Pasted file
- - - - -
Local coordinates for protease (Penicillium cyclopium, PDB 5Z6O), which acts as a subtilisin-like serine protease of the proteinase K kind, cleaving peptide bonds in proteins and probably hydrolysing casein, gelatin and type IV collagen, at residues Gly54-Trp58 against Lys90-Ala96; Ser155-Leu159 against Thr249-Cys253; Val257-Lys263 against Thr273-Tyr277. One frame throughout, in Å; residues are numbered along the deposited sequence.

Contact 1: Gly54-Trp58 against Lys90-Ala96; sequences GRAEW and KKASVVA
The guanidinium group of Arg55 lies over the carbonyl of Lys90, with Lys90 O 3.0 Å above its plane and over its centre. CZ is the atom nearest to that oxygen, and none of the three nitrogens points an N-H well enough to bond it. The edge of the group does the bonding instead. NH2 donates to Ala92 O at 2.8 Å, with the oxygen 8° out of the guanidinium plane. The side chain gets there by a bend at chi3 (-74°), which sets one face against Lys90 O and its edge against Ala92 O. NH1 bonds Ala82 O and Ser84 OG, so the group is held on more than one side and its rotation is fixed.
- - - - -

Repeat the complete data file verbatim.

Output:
Local coordinates for protease (Penicillium cyclopium, PDB 5Z6O), which acts as a subtilisin-like serine protease of the proteinase K kind, cleaving peptide bonds in proteins and probably hydrolysing casein, gelatin and type IV collagen, at residues Gly54-Trp58 against Lys90-Ala96; Ser155-Leu159 against Thr249-Cys253; Val257-Lys263 against Thr273-Tyr277. One frame throughout, in Å; residues are numbered along the deposited sequence.

Contact 1: Gly54-Trp58 against Lys90-Ala96; sequences GRAEW and KKASVVA
The guanidinium group of Arg55 lies over the carbonyl of Lys90, with Lys90 O 3.0 Å above its plane and over its centre. CZ is the atom nearest to that oxygen, and none of the three nitrogens points an N-H well enough to bond it. The edge of the group does the bonding instead. NH2 donates to Ala92 O at 2.8 Å, with the oxygen 8° out of the guanidinium plane. The side chain gets there by a bend at chi3 (-74°), which sets one face against Lys90 O and its edge against Ala92 O. NH1 bonds Ala82 O and Ser84 OG, so the group is held on more than one side and its rotation is fixed.